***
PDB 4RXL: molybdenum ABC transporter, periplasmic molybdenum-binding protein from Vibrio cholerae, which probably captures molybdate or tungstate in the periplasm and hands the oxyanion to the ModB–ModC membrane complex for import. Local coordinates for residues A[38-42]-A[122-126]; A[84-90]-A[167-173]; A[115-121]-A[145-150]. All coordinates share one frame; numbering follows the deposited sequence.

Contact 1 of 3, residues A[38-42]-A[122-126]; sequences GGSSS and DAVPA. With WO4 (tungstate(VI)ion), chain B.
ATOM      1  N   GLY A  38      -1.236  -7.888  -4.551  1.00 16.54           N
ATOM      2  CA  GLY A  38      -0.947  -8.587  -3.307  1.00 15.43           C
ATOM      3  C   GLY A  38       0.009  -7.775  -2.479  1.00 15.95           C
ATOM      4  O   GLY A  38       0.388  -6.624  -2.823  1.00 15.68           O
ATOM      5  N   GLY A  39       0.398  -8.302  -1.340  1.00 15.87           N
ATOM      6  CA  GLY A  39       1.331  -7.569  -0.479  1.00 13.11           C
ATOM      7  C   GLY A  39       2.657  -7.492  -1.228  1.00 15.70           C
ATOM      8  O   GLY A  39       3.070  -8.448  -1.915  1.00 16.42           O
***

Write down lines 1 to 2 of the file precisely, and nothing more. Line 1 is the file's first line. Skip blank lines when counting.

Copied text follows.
PDB 4RXL: molybdenum ABC transporter, periplasmic molybdenum-binding protein from Vibrio cholerae, which probably captures molybdate or tungstate in the periplasm and hands the oxyanion to the ModB–ModC membrane complex for import. Local coordinates for residues A[38-42]-A[122-126]; A[84-90]-A[167-173]; A[115-121]-A[145-150]. All coordinates share one frame; numbering follows the deposited sequence.

Contact 1 of 3, residues A[38-42]-A[122-126]; sequences GGSSS and DAVPA. With WO4 (tungstate(VI)ion), chain B.